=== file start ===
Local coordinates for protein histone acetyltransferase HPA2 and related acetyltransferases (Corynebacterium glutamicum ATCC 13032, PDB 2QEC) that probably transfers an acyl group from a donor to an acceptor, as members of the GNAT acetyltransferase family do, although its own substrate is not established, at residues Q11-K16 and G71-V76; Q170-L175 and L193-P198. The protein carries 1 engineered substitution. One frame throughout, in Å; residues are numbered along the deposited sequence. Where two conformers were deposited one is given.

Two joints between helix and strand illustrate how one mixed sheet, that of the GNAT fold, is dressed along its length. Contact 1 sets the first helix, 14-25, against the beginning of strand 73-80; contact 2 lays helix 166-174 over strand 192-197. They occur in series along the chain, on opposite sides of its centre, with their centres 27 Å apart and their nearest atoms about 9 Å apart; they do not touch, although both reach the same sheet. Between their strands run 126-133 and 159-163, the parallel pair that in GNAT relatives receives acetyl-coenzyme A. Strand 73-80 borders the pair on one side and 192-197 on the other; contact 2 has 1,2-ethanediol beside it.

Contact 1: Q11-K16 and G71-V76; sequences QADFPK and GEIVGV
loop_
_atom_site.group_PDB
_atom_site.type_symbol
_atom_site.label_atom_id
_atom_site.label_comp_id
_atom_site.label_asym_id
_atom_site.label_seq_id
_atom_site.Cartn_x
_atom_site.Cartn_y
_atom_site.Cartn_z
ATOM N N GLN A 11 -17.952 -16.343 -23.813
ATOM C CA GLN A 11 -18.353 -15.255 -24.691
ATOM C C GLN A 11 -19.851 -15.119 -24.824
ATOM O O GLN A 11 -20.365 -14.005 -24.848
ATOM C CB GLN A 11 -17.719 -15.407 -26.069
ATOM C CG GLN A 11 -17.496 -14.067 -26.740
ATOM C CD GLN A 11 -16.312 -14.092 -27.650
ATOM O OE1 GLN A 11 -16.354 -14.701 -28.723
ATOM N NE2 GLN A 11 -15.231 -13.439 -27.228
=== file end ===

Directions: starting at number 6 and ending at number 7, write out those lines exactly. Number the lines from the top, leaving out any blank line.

_atom_site.type_symbol
_atom_site.label_atom_id